Yesterday I met with two gentlemen, John Anelli of the International Republican Institute, and Damian Murphy of the National Democratic Institute. They are part of the group of international observers here to cover the May 10 elections and its aftermath.
The discussion was wide-ranging but I thought’d I’d just list here some points I brought up in response to the questions they asked me.
1. What do the elections represent? In American terms, a hung jury. The President failed to get a healthy mandate; the opposition failed to achieve victory, in no small part due to its own mistakes.
On the part of the administration, the union of conservative, traditional forces and some parts of civil society failed to achieve a critical mass; on the part of the opposition, they failed to inspire their constituency to make a strong enough push.
2. Why, despite the efforts of the opposition, is there no widespread disconent enough, at least, to result in people going out in the streets?
Because it’s not true the Filipino roots for the underdog. The Filipino roots for the underdog only when the underdog wins. If the underdog loses, the Filipino loves ganging up on losers. Filipinos also reserve a special contempt for those to whom all the advantages have been given, but who then waste all their advantages. In other words, all things being corruptly equal in our perception of politics, the opposition, with champion cheaters on its side, has little sympathy considering they knew all the tricks and still failed to pin down the administration. The administration, on the other hand, failed in maintaining the impression it was steamrolling to victory.
3. What is at stake for the future?
The political class has been gerrymandering like crazy for half a century. In 1952 we have 52 or so provinces; today we have 79. There is no real economic sense in atomizing our country. Slicing up our country into many and smaller provinces is only a means for dynasties to make the maintenance of their power cheaper and easier to maintain.
4. This goes to another reality no one likes to admit but it’s there: from national to local elections, we love our elections because so many stand to benefit from having an absurd number of elected positions in an absurd number of provinces. The more provinces you have, the more institututions on down the line with accompanying patronage possibilities. That is why corruption is so endemic and so difficult to eradicate: so many, and not just the rich and powerful, have a vested interest in having a bloated bureaucracy.
5. Is there hope for reform? Yes. But only if we engage in two things:
a. a purging of the Communist influence on education, and an accompanying return to basics in the educational system.
b. The slow but steady creation of a new middle class to replace the traditional middle class that fled in the wake of Marcos and the administrations that have followed.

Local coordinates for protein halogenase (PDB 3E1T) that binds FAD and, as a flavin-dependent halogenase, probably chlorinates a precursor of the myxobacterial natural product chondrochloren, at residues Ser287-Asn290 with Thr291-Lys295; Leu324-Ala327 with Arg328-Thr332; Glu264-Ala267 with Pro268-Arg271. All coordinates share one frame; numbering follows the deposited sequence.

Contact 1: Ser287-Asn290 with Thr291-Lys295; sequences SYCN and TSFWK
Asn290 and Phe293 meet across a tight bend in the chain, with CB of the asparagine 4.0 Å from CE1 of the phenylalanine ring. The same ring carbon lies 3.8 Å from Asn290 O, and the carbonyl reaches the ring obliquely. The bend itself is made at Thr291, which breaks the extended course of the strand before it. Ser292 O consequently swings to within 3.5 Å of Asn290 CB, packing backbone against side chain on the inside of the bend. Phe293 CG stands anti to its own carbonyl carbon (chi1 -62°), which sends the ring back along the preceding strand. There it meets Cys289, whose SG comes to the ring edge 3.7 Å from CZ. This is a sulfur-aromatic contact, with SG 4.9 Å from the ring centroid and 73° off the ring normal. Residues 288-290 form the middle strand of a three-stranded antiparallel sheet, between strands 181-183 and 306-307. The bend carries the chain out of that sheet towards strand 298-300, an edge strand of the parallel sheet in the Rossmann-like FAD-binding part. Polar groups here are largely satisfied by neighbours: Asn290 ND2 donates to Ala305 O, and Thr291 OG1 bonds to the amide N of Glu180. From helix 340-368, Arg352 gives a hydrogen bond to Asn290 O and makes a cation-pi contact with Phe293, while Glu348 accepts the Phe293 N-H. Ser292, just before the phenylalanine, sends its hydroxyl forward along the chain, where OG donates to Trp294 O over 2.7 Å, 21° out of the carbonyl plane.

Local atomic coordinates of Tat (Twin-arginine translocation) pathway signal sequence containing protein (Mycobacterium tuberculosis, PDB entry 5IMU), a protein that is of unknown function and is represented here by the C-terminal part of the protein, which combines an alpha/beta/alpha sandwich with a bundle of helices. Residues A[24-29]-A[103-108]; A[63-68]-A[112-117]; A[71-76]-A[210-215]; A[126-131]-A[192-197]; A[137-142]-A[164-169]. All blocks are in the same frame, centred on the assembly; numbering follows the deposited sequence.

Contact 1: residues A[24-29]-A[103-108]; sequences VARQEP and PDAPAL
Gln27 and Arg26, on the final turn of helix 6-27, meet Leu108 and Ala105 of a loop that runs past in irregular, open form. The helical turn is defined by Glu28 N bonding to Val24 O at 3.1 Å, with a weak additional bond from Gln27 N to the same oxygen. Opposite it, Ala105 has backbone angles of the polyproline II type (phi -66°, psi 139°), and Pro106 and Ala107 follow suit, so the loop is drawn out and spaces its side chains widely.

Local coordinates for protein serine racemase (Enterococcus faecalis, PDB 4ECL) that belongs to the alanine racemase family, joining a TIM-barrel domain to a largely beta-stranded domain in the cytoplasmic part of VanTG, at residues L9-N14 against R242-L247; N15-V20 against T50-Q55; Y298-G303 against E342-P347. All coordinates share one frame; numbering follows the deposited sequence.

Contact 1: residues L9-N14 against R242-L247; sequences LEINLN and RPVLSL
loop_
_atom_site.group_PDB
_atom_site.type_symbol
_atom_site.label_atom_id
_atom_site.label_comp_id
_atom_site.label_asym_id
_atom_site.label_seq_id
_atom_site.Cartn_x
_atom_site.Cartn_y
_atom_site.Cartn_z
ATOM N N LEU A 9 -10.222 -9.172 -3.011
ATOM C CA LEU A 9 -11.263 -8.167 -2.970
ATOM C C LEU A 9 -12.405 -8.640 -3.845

6. Reform is impossible with the elite because when push comes to shove, the wealthy can flee. A person who, at a moment’s notice, can get on a plane if things go wrong at home, has no vested interest in larger improvements.
A person who has a home to protect, a business to support, kids to send to school and kids who need work at home, has the means and motive to demand and work for genuine reform and change.
Since our middle class is basically already abroad, it is the Japayukis and and the OFW’s who will build a new Philippines. The OFW who builds a new home in the province, who sets up a small business, who has relatives operating trycicles, is the Filipino who will demand a government that keeps peace and order (so the home isnt robbed), who will demand a clean bureaucracy (so his trycicle isn’t taxed to death and he can make money); who will demand proper schooling so his kids can then support him when he can’t work in Saudi anymore.
It is these people, who are building their own homes on their own land, in places where the mansions of the rich are crumbling and the cathedrals already looted by Manila collectors, who are, most of all, exposed to governments and systems operating under the authentic rule of law abroad, who will build and demand genuine democracy at home.
This will take generations. But it is our only hope.
7. Meanwhile, Federalism will prosper because our endangered political class need Federalism to maintain their feudal turf; the entrepreneurs want it because we can at least have pockets of progress regardless if other provinces want to end up socialist backwaters; it is the only way, perhaps, people will regain that essential requirement of nationhood, a sense of being stakeholders in the body politic.
Anyway, those are some of the things I told the Americans.
8. The genie of mass rioting was unleashed by Erap Estrada and the Opposition, and the opposition and administration are both trying to stick the genie back in the bottle because they might all end up luynched (that’s why the Erap politicians abandoned the field when their forces almost succeeded in lynching President Arroyo -for if they’d lynched Arroyo, who knew who they might lynch next? This is also why, in January 2001, there was the great divide when the Catholic Church provoked an unsatisfactory settlement to the pressure against Estrada, rather than give the Communists the satisfaction of possibly lynching Estrada in the Palace).